Thursday, April 26, 2012

Sanaz Mazinani: Frames of the Visible

The gallery is pleased to present our first solo exhibition by Canadian-Iranian photographer Sanaz Mazinani.

Frames of the Visible

Exhibition Dates: May 5 – June 9, 2012
Artist Talk: Saturday, May 5, 1-2p (RSVP as seating is limited)

In “Frames of the Visible,” Sanaz Mazinani examines the disassociation that occurs between an event and its photographic record. Using destabilizing images of war mined from online news media outlets, Mazinani constructs photographic collages that collapse the intimations of the original image, thus creating a new representation of conflict.

  Together We Are, 2011
Mazinani explores the relationship between perception and representation by drawing from concepts such as censorship, scale, and the body as a site of action or violence. For instance, juxtaposing appropriated images of a female suicide bomber and of media darling Paris Hilton, creates a new meaning that can affect our understanding of an image and how it is used to illustrate and construct history. The geometric patterns created by sequentially coupling, repeating, mirroring, and multiplying her source material references Islamic ornamentation, pairing traditional Eastern and contemporary Western image production techniques. These works examine the radical ways in which individuals perceive the same object with differing complexity. Mazinani seeks to recognize how political realities are represented in photography. She visions the perspectival frames of warfare, while acknowledging the complicated nature of our modern existence in a globalized world.

The In-between, 2011

The In-between (detail), 2011

Mazinani (b. Tehran, Iran, 1978) is an artist, curator, and educator based in San Francisco and Toronto. Born in Tehran, Iran, she holds her undergraduate degree from Ontario College of Art & Design University and her MFA from Stanford University. She co-edited ALMANAC: An Index of Current Work and Thought, a collaborative publication addressing the relationship between theory and practice (Stanford University, 2010). She was the 2011 Visual Arts Curator for the Iranian Canadian Centre for Art & Culture’s interdisciplinary arts triennial, Tirgan. Most recently she was Guest Curator at Iris & B. Gerald Cantor Center for Visual Arts at Stanford University where she curated "Edward Weston: On Light, Line and Form."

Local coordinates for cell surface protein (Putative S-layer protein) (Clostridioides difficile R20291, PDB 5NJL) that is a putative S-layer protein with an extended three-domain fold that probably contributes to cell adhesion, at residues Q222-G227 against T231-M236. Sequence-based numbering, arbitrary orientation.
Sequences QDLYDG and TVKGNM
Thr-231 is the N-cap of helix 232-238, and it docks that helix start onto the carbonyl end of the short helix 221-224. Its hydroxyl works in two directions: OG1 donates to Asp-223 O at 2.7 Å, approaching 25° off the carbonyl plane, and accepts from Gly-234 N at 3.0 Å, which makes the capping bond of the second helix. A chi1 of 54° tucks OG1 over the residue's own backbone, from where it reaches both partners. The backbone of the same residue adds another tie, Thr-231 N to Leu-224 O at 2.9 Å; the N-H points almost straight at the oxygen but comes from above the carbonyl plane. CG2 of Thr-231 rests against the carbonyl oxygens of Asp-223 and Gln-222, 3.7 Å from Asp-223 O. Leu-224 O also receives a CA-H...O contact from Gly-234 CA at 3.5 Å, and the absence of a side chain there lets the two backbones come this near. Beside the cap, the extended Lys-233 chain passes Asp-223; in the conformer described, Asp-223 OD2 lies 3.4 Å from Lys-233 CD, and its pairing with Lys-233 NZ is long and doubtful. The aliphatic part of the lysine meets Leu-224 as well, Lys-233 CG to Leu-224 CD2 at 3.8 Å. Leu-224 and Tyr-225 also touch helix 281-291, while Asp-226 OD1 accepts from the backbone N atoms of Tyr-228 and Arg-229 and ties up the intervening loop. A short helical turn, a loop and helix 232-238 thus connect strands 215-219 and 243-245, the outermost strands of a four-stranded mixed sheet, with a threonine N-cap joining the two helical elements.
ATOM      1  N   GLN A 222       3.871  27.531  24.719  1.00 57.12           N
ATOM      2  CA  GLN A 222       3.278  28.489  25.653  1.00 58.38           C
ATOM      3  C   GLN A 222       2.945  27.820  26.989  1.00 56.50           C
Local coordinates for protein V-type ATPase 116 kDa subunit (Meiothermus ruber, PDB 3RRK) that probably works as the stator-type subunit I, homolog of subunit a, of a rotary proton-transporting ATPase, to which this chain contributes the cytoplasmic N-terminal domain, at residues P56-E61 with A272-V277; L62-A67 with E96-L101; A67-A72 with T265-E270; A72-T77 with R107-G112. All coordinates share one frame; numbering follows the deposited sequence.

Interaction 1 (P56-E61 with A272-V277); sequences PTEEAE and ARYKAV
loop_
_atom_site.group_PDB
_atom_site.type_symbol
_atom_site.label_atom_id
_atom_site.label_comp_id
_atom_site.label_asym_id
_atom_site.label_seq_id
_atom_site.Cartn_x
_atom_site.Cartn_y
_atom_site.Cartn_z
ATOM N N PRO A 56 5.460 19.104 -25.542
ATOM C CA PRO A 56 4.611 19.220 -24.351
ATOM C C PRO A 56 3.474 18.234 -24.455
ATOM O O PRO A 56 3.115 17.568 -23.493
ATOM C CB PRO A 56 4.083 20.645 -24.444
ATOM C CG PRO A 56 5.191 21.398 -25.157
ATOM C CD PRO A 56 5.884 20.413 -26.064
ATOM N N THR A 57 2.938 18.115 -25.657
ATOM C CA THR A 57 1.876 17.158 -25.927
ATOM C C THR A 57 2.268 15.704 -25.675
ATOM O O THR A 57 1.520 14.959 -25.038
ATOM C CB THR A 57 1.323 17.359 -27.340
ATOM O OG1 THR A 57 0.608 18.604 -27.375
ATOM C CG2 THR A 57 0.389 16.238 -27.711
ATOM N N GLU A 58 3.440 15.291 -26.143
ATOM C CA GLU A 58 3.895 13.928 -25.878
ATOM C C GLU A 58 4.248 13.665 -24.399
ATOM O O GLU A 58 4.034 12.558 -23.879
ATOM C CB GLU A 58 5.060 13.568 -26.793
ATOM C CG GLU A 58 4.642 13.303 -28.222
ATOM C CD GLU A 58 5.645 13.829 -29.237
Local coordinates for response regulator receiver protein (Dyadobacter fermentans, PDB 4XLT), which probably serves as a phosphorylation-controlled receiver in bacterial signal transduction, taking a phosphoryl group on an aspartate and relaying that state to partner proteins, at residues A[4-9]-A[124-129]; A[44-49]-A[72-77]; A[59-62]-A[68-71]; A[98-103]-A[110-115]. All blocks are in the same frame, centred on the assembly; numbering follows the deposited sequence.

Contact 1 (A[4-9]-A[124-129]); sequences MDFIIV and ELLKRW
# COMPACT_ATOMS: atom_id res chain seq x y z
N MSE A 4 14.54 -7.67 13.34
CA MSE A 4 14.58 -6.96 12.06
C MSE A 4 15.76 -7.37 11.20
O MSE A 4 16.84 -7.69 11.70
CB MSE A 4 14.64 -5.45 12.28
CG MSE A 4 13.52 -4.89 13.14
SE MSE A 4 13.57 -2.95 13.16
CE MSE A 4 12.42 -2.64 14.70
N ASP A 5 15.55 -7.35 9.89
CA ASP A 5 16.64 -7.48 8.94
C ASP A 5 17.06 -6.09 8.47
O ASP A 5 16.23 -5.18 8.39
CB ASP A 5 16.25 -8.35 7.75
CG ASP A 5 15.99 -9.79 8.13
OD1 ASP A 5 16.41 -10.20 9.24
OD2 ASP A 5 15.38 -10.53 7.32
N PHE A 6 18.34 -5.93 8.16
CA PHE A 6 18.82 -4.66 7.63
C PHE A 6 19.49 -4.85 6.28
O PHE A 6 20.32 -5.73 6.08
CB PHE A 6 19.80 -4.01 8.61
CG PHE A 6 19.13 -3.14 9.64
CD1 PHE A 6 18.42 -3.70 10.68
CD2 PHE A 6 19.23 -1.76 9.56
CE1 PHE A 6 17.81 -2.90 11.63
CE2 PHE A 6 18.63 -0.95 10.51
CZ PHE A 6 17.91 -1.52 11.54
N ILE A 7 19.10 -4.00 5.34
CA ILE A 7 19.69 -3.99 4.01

Her work has been exhibited throughout North America including solo exhibits at Toronto Image Works Gallery, Toronto, Ontario; Carnegie Gallery, Dundas, Ontario; and Art & Architecture Library at Stanford University, Stanford, California. She has received numerous grants from Ontario Arts Council and Toronto Arts Council and has been the subject of articles in Border Crossings, Nuva Luz, NOW Magazine, San Francisco Chronicle, and Dide.

This exhibition also coincides with the launch of Mazinani’s catalogue, Unfolding Images, published by Bulger Gallery Press in April 2012 and co-authored by Jeremiah Barber, David Fresko and Mohammadreza Mirzaei.

FREE Saturday Afternoon Screenings at CAMERA
3:00 PM

Join us on Saturday afternoons for a series of films selected by our featured artist, Sanaz Mazinani.

May 5

Dir. Mike Nichols (USA: 1970), 122 min.

May 12

Curated by Amirali Ghasemi/Parkingallery Projects, Tehran

"The Invisible Present" is a film series that introduces the vibrant new wave video art scene in Iran, which highlights the use of various disciplines, such as experimental film, animation, performance and photography. The artists—most of whom are younger than 35—work within Iran and across the globe. The Invisible Present sheds light on a generation that is not clearly defined and often harshly targeted internationally; a generation which seeks to be present and exercise their significant liberty to experiment, while being invisible to many.

May 19

Dir. Gillo Pontecorvo (ITALY: 1966), 121 min.

May 26

Dir. Errol Morris (USA: 2003), 95 min.

June 2

Dir. Eugene Jarecki (USA: 2005) 98 min.

June 9

Dir. Deborah Scranton (USA: 2006), 97 min.

No comments: